Results 1 to 41 of 41

Thread: Denial,delusion and deleted gorillas T

  1. Default Denial,delusion and deleted gorillas T

    There is a classic experiment in sociology,that I believe someone in NLP/hypnotherapy replicated in a training ;that involved having a couple of people in gorilla suits walk around the traing room then asking the trainees to comment on the gorillas:most people denied their existence.
    Unfortunately,many people exist in a profoundly delusional state because they have an irrational fear of learning and will endlessly try to defend an untenable position rather than simply admitting they were wrong and adopting a more realistic perspective.

  2. #2
    Join Date
    Dec 2003
    Location
    Holland
    Posts
    841

    Default

    I remember this was about attention. Could you give a reference?

    And when ["Unfortunately, many people exist in a profoundly delusional state"],what would you like to have happen?

    How do you know ["they have an irrational fear of learning"] and ["will endlessly try to defend an untenable position"]?

    And when ["rather than simply admitting they were wrong"]?, what happens to you?

    How do you know which perspective is ["more realistic"]?

    And then what happens?

  3. Default

    I would not regard attention as being the central theme.
    What I would like to happen is for the people concerned to refrain from defensive abreactions and get in touch with reality.
    The fear is irrational because it puts them in conflict with observable(though deniable)reality,this type of (ab)reaction tends to be a global response to things which challenge their conceptual structure.
    What happens to me?,I may become annoyed.
    How do I know which perspective is more is more realistic? I am a functional person,rather than dysfunctional.
    And then what happens?Feralchild finds the question too nebulous to provide a useful response.

  4. #4
    Join Date
    Jan 2004
    Location
    Glastonbury, England
    Posts
    512

    Default

    an interesting reflection ...
    if the fear is dissociated one might not even be aware of it, like the cultural fields and projected energies placed at those around one.
    How does one explain the difference between knowing and believing, between gnosis and 'intellectual knowing'?
    One evidence is the shared realising of those who 'fully embody' (my term for the consciousness), the real knowing of "YAHWEH".

  5. Default

    WARNING:MAY CONTAIN GORILLAS.
    We often seek to try and understand the world by building rule-based conceptual structures,the problem is that most peoples structures are not sufficiently robust,or inclusive;and often the structure is maintained at the cost of denying,distorting and deleting incoming information from the outside world:note the effectiveness of the word "because" in changework.
    Emergent processes tend to turn perception into more of a process where perception operates without the model-based constraints,and more information from the world can be usefully accessed.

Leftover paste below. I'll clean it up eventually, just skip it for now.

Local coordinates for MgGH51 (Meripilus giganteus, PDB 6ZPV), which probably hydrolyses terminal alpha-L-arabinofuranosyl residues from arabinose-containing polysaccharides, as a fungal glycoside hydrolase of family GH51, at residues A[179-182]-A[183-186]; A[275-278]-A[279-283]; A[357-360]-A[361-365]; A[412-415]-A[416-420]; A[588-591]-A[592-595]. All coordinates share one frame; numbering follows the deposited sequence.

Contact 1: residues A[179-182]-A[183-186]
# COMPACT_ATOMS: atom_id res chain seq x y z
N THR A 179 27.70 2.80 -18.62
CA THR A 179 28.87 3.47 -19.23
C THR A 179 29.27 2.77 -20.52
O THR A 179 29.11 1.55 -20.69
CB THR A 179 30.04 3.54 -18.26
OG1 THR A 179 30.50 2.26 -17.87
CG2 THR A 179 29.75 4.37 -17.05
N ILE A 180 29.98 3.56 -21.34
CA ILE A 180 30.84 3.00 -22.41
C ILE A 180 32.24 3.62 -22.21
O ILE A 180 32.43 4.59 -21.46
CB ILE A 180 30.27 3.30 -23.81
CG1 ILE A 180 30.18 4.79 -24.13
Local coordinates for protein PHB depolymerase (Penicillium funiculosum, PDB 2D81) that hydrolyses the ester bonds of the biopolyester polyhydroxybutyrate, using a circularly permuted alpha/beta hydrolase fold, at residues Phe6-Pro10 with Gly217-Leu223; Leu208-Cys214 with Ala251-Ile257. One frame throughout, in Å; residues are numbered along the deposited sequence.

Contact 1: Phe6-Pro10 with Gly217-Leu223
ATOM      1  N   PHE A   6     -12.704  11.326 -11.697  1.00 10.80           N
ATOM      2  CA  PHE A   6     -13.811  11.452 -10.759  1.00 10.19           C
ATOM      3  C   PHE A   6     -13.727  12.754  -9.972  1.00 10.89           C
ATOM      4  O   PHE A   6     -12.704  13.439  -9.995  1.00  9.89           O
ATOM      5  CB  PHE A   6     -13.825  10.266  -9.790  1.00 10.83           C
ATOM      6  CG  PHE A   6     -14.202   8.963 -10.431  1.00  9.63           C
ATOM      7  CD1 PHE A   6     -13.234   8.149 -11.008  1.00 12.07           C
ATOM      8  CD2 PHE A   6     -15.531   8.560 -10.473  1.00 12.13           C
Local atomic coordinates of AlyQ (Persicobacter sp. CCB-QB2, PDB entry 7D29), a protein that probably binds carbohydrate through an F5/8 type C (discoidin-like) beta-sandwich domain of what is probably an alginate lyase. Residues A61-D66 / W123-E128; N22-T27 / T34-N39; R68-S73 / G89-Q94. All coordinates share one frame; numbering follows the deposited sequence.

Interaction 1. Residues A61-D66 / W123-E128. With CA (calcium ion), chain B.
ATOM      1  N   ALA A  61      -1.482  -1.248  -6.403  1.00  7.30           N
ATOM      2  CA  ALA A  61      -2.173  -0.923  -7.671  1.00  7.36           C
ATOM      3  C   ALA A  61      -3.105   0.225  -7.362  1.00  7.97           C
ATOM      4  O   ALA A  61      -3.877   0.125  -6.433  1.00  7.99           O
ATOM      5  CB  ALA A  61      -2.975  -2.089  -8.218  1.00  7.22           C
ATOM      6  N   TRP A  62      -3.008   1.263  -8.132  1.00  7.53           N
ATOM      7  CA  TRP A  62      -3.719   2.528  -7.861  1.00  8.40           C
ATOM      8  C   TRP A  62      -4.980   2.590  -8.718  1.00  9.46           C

Last edited by Feralchild; 28 May 2010 at 01:22 PM.

  6. Default

    "Shared realising" makes a worthwhile point.A great deal of human neurology,and the on/off triggers for genes support a group social structure and "herd instinct".
    It's worth considering that the NLP metaprogram of internal/external reference structure is inherently biased towards the external,and that those who challenge accepted thinking tend to be ostracised.

  7. Default

    Corrie-though I take your point about attention,and agree that information must ultimately be funneled through the sort of bottlenecks that attention theory illustrates,I regard it as more useful to examine the nature of the bottlenecks.

  8. Default

    Hasn't it gone quiet on this thread? Q.E.D. methinks

  9. #9
    Join Date
    Jan 2004
    Location
    Glastonbury, England
    Posts
    512

    Default

    Or we have just been away over the holiday weekend, off-grid, surfing and enjoying time with our children ...

    I have not really analysed the emergent processes for myself regarding unstructured mind, but as you bring it up ... instead of the drip-drip-drip---emergence needed by socially conditioned minds, the unstructured mind has complete instant revelation, perhaps high-speed replay or rewind or knowing, and there are different question forms for such minds, including the nominally autistic and nonlexic minds.

    Of course the bottlenecks are what requires examining, but also I suggest the biological view is fundamentally flawed - it is not biology-first, but rather the esoteric "all is mind" that is revealed to be the deeper truth IMO - and all the language about amygdala's etc is missing the point.

    Am looking forward to finding out who feralchild really is at the Sunrise Celebration - sure we will enjoy a long chat - perhaps we can call this emergent gathering no.5.

    Steven

  10. #10
    Join Date
    Dec 2003
    Location
    Holland
    Posts
    841

    Default